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Record-setting cosmonaut begins return trip from International Space Station

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A Russian Soyuz capsule carrying the world’s most experienced space flier and two rookie crewmates returned from the International Space Station on Friday, with a pinpoint parachute landing in Kazakhstan, a NASA TV broadcast showed.

The capsule departed the station at EDT/2139 and touched down at EDT/0051 southeast of Dzhezkazgan, Kazakhstan.

Strapped inside was former station commander Gennady Padalka, 57, returning from his fifth spaceflight with a record 879 days in orbit. The previous record was set by six-time flier Sergei Krikalev, who has a career total 803 days in space.

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Joining Padalka for the ride back to Earth were two rookies, Kazakh cosmonaut Aidyn Aimbetov and Danish astronaut Andreas Mogensen, both of whom spent less than 10 days in orbit.

“There definitely hasn’t been time to get homesick,” Mogensen, the first Dane in space, told reporters during an inflight press conference on Tuesday. “Time has really, really flown past.”

Mogensen and Aimbetov launched with Padalka’s replacement, veteran cosmonaut Sergey Volkov, aboard another Soyuz capsule on Sept. 2. That flight was originally to have included British soprano and aspiring space tourist Sarah Brightman. Citing family reasons, Brightman stopped training in May and relinquished her seat to Aimbetov.

Volkov remains aboard the station, along with five crewmates, including newly named commander Scott Kelly, with the National Aeronautics and Space Administration, and Russian cosmonaut Mikhail Kornienko.

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Kelly and Kornienko this week passed the halfway point of a planned year-long stay in space, the longest tour of duty in the station’s 15-year history.

“I expected this to not be easy. A year is a long time,” Kelly said. “You have to pace yourself.”

NASA and Russia are using the year-long mission to get better insight into how microgravity affects human physical and mental health, and what countermeasures may mitigate any harmful effects.

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In a decade, NASA intends to begin flying astronauts farther beyond the space station, a $100 billion research laboratory that orbits about 250 miles (400 km) above Earth. The long-term goal of the U.S. space program is a human expedition to Mars in the 2030s.

(Reporting by Irene Klotz; Editing by Jonathan Oatis and Leslie Adler)

Watch footage of the Soyuz crew leaving the space station, as posted online on Friday, below.

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2020 Election

GOP’s cancellation of presidential primaries could blow up in Trump’s face — here’s why

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In recent weeks, Republican state party committees have been moving to cancel presidential primaries to prevent Never-Trump conservatives, like former Reps. Joe Walsh (R-IL) and Mark Sanford (R-SC) and former Gov. Bill Weld (R-MA), from challenging the president from the right. So far, Republicans in Arizona, Kansas, Nevada, and South Carolina have all announced they will scrap the voting process for 2020.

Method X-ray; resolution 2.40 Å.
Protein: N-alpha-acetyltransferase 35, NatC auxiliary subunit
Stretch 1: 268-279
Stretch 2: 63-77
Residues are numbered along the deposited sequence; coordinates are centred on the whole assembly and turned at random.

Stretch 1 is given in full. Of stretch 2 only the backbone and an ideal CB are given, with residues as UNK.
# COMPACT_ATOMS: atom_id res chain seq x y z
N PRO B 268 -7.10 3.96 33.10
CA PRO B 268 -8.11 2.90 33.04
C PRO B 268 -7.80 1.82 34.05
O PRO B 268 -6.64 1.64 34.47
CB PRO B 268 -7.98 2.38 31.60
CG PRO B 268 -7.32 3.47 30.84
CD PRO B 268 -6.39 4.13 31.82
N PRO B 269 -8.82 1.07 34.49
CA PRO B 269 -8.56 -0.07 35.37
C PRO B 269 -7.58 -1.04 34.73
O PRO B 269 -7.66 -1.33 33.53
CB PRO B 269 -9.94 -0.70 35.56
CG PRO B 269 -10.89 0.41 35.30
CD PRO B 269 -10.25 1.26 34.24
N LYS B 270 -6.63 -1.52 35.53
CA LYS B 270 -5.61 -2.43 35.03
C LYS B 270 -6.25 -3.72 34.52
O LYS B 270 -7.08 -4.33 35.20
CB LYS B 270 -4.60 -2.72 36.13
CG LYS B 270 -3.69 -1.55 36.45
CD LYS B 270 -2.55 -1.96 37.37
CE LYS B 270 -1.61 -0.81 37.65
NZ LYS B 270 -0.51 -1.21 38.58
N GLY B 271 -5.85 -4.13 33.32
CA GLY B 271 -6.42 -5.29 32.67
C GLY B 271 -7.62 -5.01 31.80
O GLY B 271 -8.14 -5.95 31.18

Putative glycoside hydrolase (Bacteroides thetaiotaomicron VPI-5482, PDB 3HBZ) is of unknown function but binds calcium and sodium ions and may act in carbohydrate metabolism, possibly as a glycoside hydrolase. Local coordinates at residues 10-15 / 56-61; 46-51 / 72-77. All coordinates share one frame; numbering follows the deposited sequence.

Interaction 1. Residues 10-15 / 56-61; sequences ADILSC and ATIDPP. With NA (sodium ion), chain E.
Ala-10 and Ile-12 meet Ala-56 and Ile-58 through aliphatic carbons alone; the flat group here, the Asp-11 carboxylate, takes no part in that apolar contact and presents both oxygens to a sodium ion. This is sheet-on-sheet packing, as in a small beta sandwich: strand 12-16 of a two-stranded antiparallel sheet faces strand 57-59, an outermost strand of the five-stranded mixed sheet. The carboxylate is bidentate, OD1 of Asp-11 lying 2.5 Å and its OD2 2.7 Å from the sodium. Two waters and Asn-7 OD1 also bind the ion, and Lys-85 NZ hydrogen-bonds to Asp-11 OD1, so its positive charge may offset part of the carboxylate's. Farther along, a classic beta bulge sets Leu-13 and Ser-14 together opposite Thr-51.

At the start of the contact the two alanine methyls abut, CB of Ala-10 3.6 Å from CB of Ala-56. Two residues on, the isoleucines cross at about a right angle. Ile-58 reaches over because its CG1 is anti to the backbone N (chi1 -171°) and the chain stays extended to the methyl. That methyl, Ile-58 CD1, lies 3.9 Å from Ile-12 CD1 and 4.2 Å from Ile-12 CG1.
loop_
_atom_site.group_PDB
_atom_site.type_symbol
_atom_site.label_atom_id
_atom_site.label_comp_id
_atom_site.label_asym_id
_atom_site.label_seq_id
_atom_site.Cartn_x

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Mike Pence should be investigated for his part in Ukraine negotiations and ‘we need some answers’: Ex-prosecutor

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On MSNBC's "AM Joy" Saturday, former federal prosecutor Joyce Vance agreed with host Joy Reid that Vice President Mike Pence could be involved in the Ukraine whistleblower cover-up — and that Congress needs to act to learn the truth for the American people.

"Let me go to you on this very quickly, Joyce, because here's the question for Mike Pence," said Reid. "Mike Pence has been sort of severed from all of the other questions that are relating to potential impeachment for Donald Trump, that the House is wrestling with right now, but if Pence ... went in knowing why the aid was being held up, went in and spoke to the leader of Ukraine knowing what stick the administration had over them, and in that way was drawn in to this idea of using that stick to try to get what they wanted from Ukraine, does he then face the jeopardy of perhaps also being drawn into the questions of impeachment?"

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‘We’re not through’: After biggest climate protest in history draws 4 million worldwide, campaigners prepare for week of action

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"September 20th was a demonstration of intent, of 4 million people who took time off from work or school to say that they are ready to move on and make the changes we need."

As organizers behind Friday's Global Climate Strike reported that four million children and adults attended marches and rallies all over the world—making it the biggest climate protest ever—they assured leaders who have been reticent to take bold climate action that the campaigners' work is far from over.

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